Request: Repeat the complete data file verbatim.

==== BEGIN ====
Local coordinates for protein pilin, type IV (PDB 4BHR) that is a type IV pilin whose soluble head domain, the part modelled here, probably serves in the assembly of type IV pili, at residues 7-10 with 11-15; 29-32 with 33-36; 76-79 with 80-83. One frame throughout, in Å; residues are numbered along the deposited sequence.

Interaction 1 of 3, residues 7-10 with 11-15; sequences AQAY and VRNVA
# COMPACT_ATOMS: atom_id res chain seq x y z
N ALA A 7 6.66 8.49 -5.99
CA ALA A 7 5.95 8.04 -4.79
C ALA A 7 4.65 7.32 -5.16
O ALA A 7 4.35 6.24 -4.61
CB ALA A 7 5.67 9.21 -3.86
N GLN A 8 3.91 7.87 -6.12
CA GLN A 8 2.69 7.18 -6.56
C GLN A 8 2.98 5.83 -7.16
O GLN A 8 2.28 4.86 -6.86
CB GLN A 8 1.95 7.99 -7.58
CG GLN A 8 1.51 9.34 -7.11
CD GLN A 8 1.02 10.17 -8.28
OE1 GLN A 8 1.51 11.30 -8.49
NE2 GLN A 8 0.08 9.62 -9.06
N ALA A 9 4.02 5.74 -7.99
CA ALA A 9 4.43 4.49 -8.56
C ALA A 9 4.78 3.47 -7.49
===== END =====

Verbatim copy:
Local coordinates for protein pilin, type IV (PDB 4BHR) that is a type IV pilin whose soluble head domain, the part modelled here, probably serves in the assembly of type IV pili, at residues 7-10 with 11-15; 29-32 with 33-36; 76-79 with 80-83. One frame throughout, in Å; residues are numbered along the deposited sequence.

Interaction 1 of 3, residues 7-10 with 11-15; sequences AQAY and VRNVA
# COMPACT_ATOMS: atom_id res chain seq x y z
N ALA A 7 6.66 8.49 -5.99
CA ALA A 7 5.95 8.04 -4.79
C ALA A 7 4.65 7.32 -5.16
O ALA A 7 4.35 6.24 -4.61
CB ALA A 7 5.67 9.21 -3.86
N GLN A 8 3.91 7.87 -6.12
CA GLN A 8 2.69 7.18 -6.56
C GLN A 8 2.98 5.83 -7.16
O GLN A 8 2.28 4.86 -6.86
CB GLN A 8 1.95 7.99 -7.58
CG GLN A 8 1.51 9.34 -7.11
CD GLN A 8 1.02 10.17 -8.28
OE1 GLN A 8 1.51 11.30 -8.49
NE2 GLN A 8 0.08 9.62 -9.06
N ALA A 9 4.02 5.74 -7.99
CA ALA A 9 4.43 4.49 -8.56
C ALA A 9 4.78 3.47 -7.49